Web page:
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States Take the Initiative in Covering Uninsured


 

SAN DIEGO — The pressure is building to expand health insurance coverage, and right now the states are taking the lead, Jack Ginsburg said at the annual meeting of the American College of Physicians.

The issue of covering the uninsured is likely to heat up during the 2008 presidential election season, but little is expected at the federal level until after the race is decided, said Mr. Ginsburg, director of health policy analysis and research at the ACP.

“Where the action is really taking place is at the state level,” he said.

There are comprehensive plans aimed at covering the uninsured in Maine, Massachusetts, and Vermont. In Maine, the state offers its residents discounts on premiums and deductibles on a sliding scale. In Massachusetts, the strategy for expanding coverage focuses on individual coverage mandates and income-based subsidies. And in Vermont, the state offers subsidies for the uninsured and employers pay an annual assessment for uninsured workers.

Other states, including Connecticut, Illinois, Pennsylvania, and Tennessee, are offering expanded coverage for children. In Connecticut, for example, families with an income of more than 300% of the federal poverty level can buy into the State Children's Health Insurance Program (SCHIP). More states are considering plans for universal health coverage for children.

In Montana, Rhode Island, Tennessee, and Utah, lawmakers have opted for incremental coverage that relies on public-private partnerships. These programs include combinations of approaches such as limits on insurance premiums, purchasing pools, premium assistance, and tax credits.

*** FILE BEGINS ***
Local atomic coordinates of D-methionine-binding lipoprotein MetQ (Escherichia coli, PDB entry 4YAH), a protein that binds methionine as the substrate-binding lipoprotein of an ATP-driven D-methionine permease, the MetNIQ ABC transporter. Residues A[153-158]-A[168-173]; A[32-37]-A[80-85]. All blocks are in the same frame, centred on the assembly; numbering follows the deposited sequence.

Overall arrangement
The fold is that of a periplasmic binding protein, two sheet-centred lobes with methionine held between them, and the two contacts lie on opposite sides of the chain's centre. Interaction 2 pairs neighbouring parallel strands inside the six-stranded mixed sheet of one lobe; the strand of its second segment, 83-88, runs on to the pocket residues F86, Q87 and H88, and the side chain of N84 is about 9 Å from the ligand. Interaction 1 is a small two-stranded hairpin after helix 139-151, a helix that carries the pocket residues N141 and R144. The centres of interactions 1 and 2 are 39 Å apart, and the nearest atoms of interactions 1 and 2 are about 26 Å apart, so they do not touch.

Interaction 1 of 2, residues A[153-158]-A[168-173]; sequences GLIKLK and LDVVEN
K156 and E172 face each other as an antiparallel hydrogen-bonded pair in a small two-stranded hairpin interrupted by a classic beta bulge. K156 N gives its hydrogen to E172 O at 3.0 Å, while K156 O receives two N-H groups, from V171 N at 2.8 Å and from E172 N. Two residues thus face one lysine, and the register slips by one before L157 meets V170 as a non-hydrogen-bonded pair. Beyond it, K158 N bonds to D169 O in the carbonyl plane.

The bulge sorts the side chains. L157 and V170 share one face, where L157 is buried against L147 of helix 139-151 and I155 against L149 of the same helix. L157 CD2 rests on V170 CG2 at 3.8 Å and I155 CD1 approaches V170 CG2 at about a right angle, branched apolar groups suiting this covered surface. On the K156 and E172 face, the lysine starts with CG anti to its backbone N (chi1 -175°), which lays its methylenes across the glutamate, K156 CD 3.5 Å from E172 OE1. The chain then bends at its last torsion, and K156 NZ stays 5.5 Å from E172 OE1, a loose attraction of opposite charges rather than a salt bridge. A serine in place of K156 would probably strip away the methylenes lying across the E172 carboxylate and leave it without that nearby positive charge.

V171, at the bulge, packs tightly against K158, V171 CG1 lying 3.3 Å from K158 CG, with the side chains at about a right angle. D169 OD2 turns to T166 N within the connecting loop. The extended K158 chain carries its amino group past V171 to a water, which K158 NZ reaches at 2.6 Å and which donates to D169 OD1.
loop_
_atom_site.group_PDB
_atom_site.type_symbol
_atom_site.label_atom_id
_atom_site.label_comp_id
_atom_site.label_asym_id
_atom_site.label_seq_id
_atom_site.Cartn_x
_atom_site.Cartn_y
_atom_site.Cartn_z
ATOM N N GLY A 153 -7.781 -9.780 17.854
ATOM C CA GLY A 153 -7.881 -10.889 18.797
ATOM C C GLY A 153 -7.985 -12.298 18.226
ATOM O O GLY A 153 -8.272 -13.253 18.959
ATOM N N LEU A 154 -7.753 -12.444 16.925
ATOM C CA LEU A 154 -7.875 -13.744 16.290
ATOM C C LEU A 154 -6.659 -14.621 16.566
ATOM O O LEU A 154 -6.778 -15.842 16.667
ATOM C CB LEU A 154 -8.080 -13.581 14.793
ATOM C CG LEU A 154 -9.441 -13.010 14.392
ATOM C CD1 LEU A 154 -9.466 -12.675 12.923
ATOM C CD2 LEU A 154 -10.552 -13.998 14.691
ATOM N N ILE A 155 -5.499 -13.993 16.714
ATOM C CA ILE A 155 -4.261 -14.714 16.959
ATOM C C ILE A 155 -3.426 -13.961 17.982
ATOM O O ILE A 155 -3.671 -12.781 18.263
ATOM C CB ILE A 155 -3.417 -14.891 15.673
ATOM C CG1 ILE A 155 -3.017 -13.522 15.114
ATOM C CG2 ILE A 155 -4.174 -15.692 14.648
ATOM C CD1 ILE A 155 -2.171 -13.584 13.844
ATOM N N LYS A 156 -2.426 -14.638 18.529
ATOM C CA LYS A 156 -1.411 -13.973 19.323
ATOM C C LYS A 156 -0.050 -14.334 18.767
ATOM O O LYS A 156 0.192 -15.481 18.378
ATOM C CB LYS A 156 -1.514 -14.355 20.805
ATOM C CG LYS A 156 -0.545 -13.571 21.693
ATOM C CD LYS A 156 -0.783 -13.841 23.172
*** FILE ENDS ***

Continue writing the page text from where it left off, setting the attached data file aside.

Lawmakers in several other states are considering proposals to expand health insurance coverage. For example, in California, Gov. Arnold Schwarzenegger (R) has proposed an individual insurance mandate, an expansion of Medicaid and SCHIP, and the creation of purchasing pools.

There are several legislative proposals circulating at the federal level, starting with the Bush administration plan, which involves tax deductions of $7,500 for individuals and $15,000 for families to offset the cost of purchasing health insurance. The president's plan to expand coverage also relies on health savings accounts, taxing employers' health plan contributions as income, and association health plans.

Other federal legislative proposals include efforts to require employer-sponsored insurance, individual insurance mandates, expanding Medicare coverage to all, expanding Medicaid or SCHIP to cover all children or children and parents, and federal grants for state initiatives.

Most of the 2008 presidential candidates are being cautious about offering details on their health care plans.

On the Democratic side, the most detailed plan so far has come from former Sen. John Edwards (D-N.C.), who favors mandatory coverage for all through an expansion of Medicaid and SCHIP, sliding-scale tax credits, and other initiatives. Two other candidates, Sen. Hillary Clinton (D-N.Y.) and Sen. Barack Obama (D-Ill.), have stated a goal of universal coverage but have released few details, Mr. Ginsburg said.

Among the GOP candidates, most have said that they support “market-driven” approaches, he said.

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